That’s about it. Or at least all I can remember and fit into a reasonable blog entry. While I’m sure I left out something and someone relevant, I can say without a doubt that this was the most enjoyable convention I’ve attended. Thanks to everyone who made it so.

Filed under: Conventions,Travel — Tags: , , — S.G. Browne @ 7:39 am

A Day And A Half In London

Okay, back from being more or less disconnected for 12 days. Which, I have to admit, was refreshingly freeing. However, I’m sorry I wasn’t able to share in the moment during my trip to London and Paris and the World Horror Convention, but circumstances dictated otherwise. So here’s my travel blog in flashback form, starting with my first leg in London…

Since most, if not all, of the time you spend at a World Horror Convention is in the hotel attending panels, readings or (truth be told) in the bar, I opted to take advantage of a little time in London before heading down to Brighton, England, to attend the annual World Horror Convention and Bram Stoker Awards banquet, both held outside of North America for the first time.

And yes, that was all one sentence.

While there’s not a whole lot of London you can see in just 1 ½ days, I did manage to get in a lot of walking through neighborhoods and past a lot of the iconic sights. Westminster Abbey, Parliament, Trafalgar Square, Piccadilly Circus, Buckingham Palace, Covent Garden, Soho, and of course, the Tower of London.

One of the things I enjoy most when I visit another city is just walking around. Taking in the sights and sounds of someplace foreign. Appreciating the architecture. Listening to the language. And since I only had the 1 ½ days, I didn’t want to spend all of it inside. So I chose only a couple of attractions to visit: The Tower of London and the Van Gogh exhibit, The Real Van Gogh, at the Royal Academy of Art.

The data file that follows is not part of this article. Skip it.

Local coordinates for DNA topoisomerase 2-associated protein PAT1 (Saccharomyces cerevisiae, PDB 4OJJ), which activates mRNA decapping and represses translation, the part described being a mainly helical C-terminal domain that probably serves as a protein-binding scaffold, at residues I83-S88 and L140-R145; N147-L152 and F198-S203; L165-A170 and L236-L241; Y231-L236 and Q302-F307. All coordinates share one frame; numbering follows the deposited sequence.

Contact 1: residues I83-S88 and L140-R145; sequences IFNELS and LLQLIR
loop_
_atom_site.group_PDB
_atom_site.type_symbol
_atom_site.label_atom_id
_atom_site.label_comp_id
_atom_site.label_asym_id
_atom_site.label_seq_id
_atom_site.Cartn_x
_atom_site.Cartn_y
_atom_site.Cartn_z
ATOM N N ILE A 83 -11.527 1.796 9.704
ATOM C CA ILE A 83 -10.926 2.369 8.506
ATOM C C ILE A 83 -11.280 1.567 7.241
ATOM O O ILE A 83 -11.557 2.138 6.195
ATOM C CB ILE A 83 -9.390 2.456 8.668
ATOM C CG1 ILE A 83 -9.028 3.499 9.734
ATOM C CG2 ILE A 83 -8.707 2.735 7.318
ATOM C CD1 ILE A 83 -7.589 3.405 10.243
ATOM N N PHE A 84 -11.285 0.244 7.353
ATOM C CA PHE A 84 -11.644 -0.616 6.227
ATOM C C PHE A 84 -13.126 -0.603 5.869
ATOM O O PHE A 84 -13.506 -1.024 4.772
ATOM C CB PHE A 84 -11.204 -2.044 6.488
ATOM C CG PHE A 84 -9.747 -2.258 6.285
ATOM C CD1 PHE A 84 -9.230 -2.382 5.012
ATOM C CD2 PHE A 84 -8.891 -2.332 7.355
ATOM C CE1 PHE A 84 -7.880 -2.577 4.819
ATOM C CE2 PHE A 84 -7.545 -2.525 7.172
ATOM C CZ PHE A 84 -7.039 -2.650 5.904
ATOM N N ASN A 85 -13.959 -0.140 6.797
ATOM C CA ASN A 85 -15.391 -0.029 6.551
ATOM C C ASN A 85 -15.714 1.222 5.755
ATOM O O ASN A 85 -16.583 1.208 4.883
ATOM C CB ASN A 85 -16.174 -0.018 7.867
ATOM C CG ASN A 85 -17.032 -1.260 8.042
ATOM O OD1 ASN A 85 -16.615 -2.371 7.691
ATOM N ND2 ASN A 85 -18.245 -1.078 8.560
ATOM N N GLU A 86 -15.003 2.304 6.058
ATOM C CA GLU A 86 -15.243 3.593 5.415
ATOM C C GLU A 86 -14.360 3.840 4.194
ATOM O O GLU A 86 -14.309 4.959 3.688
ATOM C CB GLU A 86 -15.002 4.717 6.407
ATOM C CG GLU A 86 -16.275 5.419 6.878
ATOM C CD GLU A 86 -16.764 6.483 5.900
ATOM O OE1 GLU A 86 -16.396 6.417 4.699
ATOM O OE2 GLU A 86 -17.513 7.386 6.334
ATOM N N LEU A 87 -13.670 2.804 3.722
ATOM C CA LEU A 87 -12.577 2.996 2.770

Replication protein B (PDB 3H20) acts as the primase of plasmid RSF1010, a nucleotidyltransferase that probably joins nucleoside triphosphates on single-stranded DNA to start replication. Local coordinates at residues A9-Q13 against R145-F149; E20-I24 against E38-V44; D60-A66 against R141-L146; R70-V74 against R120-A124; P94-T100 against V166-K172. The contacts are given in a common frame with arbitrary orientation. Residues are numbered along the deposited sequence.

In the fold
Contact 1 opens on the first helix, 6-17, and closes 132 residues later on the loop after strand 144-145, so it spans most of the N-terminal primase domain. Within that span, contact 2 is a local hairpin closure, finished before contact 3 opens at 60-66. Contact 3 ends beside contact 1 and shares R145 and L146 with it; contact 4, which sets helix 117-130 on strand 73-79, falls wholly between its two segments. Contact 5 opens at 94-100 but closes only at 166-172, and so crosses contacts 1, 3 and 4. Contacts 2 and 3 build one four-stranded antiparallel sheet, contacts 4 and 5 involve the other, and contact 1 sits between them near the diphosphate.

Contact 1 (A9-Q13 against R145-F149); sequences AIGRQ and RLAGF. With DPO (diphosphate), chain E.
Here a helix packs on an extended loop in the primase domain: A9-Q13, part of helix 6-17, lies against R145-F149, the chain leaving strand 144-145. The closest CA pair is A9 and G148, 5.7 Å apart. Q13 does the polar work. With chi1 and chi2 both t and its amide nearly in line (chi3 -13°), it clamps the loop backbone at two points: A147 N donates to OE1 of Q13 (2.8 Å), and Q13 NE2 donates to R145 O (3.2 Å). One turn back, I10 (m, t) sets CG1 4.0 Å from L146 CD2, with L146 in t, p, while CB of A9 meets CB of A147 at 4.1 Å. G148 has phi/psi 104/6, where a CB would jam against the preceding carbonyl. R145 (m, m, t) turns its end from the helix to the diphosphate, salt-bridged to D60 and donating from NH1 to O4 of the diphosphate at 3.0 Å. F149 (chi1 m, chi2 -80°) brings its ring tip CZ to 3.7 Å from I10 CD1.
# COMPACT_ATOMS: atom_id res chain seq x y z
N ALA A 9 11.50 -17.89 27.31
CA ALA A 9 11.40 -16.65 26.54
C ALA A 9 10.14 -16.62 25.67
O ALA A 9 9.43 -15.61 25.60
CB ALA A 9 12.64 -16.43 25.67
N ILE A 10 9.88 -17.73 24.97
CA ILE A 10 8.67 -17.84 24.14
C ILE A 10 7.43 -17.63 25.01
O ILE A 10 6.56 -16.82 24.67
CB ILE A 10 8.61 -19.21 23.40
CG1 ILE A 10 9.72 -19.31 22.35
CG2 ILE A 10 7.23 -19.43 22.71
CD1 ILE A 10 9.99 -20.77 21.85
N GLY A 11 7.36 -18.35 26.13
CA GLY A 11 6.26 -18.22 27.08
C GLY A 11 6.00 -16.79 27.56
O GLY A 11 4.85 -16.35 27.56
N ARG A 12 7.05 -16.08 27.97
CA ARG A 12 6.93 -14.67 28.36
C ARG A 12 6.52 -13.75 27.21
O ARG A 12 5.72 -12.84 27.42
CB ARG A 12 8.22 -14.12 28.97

The Tower of London was a no-brainer. I haven’t been to London since 1997 and the Tower, along with the Jack the Ripper tour, were my favorite memories. So I paid my £17, walked through the Bloody Tower and along the walls, listened to the Beefeater tell his story of Guy Fawkes being drawn and quartered (which includes being disemboweled and having your intestines set on fire while you’re still conscious), and imagined what it must have been like to live under the 39 year reign of Henry VIII. Hopefully, I wouldn’t have been Guy Fawkes. Or Anne Boleyn. For any number of reasons.

But my favorite part of my stay was the two hours I spent at the Royal Academy of Art wandering through seven rooms filled with the art and personal letters of Vincent Van Gogh. While the Van Gogh museum in Amsterdam is still the best place to enjoy his 10-year career as an artist, this exhibit portrayed a side of Van Gogh most people never get to see. Displayed alongside pieces of art I’d never seen were corresponding letters to his brother Theo, Paul Gauguin, and several other artists and friends. It’s amazing enough to think he decided to become an artist at 27 and was self taught and produced such an incredible and extensive body of work in just 10 years, but the exhibit showed through his letters how eloquent and poetic and thoughtful Van Gogh was about his craft.

Although Van Gogh’s letters were written in Dutch and French, the exhibit had a reading room with computer that allowed you to read his letters in any language. I didn’t have time to read them all, so I read the last one, written five days before he killed himself. The actual letter, written to his brother, was in the last room, along with a first draft of the same letter never mailed, which was found, blood stained, in his coat pocket after he shot himself.

Seeing the blood stains on the letter and listening to his final written words read on the audio tour, surrounded by some of the pieces he painted during his final year, was extraordinarily moving and the highlight of my brief stay in London.

(Next, the World Horror Convention in Brighton)

Filed under: Conventions,Travel — Tags: , , , — S.G. Browne @ 5:49 pm